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Light Energy Converters into Electric or Chemical Energy


Research and Development of Photoelectrochemical Light Energy Converters Based on Organic Semiconductors Using the Principles of Photobionics

Tech Area / Field

  • NNE-SOL/Solar Energy/Non-Nuclear Energy

8 Project completed

Registration date

Completion date

Senior Project Manager
Endrullat B

Leading Institute
Russian Academy of Sciences / Semenov Institute of Chemical Physics, Russia, Moscow

Supporting institutes

  • VNIITF, Russia, Chelyabinsk reg., Snezhinsk


  • Universidad Autonoma de Madrid / Department of Organic Chemistry, Spain, Madrid\nJohannes Kepler Universitat Linz / Linzer Institut for Organische Solarzellen, Austria, Linz\nArgonne National Laboratory (ANL), USA, IL, Argonne\nLawrence Livermore National Laboratory / University of California, USA, CA, Livermore

Project summary

The basic purpose of the project is the creation of new technologies to transform light energy into electric or chemical energy in systems on organic semiconductors and the development of a laboratory-scale photoelectrochemical converter with a quantum yield on a current of at least 40 percent.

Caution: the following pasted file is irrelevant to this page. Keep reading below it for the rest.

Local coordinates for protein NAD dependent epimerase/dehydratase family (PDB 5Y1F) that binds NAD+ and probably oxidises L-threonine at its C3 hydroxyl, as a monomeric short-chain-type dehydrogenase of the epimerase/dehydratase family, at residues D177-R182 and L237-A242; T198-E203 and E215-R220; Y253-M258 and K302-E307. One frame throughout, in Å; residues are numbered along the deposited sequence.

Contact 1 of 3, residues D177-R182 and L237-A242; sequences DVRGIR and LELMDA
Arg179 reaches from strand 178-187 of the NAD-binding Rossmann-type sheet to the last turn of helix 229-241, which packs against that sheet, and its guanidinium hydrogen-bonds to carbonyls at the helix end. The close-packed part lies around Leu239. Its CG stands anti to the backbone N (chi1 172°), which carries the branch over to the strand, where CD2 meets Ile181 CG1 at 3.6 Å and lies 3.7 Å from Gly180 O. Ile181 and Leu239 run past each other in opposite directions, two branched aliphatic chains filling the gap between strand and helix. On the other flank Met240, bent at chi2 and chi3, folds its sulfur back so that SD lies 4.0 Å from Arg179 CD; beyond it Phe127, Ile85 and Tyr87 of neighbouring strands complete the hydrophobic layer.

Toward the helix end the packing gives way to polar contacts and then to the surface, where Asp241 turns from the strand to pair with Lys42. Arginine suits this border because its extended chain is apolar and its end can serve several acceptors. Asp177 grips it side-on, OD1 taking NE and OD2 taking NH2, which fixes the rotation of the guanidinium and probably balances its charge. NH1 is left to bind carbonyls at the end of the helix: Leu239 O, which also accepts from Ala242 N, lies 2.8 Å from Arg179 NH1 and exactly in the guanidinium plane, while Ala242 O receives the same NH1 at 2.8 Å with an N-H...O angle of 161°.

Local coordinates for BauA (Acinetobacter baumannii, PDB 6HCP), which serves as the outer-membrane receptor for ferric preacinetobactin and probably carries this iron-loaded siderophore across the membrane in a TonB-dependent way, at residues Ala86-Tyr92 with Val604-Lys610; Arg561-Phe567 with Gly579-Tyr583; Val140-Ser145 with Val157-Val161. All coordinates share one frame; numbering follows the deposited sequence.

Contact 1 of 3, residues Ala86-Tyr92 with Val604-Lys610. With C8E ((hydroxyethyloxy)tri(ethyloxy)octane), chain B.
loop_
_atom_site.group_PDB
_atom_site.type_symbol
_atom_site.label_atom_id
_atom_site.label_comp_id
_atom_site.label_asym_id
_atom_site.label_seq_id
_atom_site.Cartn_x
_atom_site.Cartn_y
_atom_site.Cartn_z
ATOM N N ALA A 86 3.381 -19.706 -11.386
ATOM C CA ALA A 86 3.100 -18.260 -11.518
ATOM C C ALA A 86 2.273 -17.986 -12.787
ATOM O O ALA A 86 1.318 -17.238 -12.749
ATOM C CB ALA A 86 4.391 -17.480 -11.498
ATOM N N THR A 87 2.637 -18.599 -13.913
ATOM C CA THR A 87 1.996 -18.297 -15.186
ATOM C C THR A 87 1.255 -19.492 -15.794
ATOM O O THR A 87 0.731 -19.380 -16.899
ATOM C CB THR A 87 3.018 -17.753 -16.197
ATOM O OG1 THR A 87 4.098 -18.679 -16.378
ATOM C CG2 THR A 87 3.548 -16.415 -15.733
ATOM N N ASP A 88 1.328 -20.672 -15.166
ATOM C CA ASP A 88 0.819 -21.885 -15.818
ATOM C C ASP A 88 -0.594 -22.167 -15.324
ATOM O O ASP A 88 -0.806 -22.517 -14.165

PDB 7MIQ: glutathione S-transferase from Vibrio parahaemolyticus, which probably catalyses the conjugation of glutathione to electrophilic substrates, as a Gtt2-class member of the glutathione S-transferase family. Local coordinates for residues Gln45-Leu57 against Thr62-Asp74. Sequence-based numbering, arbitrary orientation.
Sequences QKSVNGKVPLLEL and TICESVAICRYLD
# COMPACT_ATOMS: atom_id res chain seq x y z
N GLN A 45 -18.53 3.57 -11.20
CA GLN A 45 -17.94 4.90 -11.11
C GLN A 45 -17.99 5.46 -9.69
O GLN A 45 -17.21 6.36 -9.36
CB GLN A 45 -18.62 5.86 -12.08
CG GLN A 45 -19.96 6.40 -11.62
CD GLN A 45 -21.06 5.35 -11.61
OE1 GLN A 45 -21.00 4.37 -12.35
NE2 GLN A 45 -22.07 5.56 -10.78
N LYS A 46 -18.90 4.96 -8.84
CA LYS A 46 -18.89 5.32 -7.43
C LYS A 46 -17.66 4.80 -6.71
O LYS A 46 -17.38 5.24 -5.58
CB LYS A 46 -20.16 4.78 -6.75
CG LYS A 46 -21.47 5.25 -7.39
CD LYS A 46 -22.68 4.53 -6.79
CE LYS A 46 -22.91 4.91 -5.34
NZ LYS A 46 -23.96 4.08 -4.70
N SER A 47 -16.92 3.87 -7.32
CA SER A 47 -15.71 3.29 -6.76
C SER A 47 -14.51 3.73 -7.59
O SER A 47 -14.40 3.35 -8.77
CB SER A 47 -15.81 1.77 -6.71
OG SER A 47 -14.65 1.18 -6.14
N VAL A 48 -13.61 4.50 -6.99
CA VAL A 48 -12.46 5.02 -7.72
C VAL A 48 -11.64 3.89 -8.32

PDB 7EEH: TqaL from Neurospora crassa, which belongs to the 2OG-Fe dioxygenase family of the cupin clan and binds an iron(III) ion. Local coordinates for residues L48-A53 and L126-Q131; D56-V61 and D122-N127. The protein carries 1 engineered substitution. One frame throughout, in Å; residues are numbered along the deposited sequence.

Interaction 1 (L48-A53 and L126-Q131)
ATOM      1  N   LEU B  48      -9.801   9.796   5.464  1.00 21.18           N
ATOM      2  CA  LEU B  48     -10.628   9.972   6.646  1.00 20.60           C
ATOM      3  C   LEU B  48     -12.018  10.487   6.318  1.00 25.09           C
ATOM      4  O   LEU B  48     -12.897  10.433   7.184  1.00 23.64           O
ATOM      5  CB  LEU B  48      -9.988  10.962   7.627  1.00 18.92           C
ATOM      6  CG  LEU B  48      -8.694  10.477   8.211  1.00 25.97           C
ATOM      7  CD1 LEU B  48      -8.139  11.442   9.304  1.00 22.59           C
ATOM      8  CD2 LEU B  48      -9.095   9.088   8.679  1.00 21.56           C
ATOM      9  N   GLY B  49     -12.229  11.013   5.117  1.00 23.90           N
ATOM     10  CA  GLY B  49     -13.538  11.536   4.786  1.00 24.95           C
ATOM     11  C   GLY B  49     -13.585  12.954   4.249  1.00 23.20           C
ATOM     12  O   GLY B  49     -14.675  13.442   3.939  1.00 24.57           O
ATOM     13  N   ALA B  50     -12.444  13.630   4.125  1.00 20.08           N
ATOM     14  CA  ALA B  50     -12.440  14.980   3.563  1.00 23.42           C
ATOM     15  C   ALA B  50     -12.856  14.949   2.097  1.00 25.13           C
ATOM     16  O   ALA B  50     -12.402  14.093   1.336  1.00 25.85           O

Extensive research on the properties of various types of organic pigments carried out under the direction of Professor G.G.Komissarov (Laboratory of Photobionics, Semenov Institute of Chemical Physics, Russian Academy of Sciences) has shown that tetrapyrrole compounds similar to plant leaf pigments are most promising in this respect, due to their high photoactivity, chemo- and photostability, and also their low cost. The unique variability in molecular structure of these pigments allows us to select compounds with demanded macroscopic properties over a wide range. At the same time, the opportunity of vacuum sublimation of tetrapyrrole compounds makes processes of purification of the pigments from impurities and of manufacturing thin-film photoactive electrodes highly technological and well reproduced. For several years, participants of the project carried out research on consecutive changes in structure of tetrapyrrole molecules - the introduction of various substitutors, modification of the central group of atoms, changes of groups of symmetry and the introduction of extra ligands. That made it possible to raise the quantum yield on a current of the pigmented film-electrodes up to 22 percent and to determine phenomenological relation between the efficiency of transformation of light energy in films and the structure of molecules of pigments. Further research in this direction will certainly enable researchers to formulate ways for direct synthesis of the most highly effective compounds. In order to do that, it will be necessary to investigate a broader range of tetrapyrrole compounds. Especially interesting are molecular structures with extraligands on the central atom of metal and mesopositioned substitutors in the macroring conjugation system. Considerable increasing in quantum yield of photoelectrochemical converters is expected using thin-film systems up to monomolecular layers produced by the Blodget-Langmuir method, and to optimize the structure of pigment films.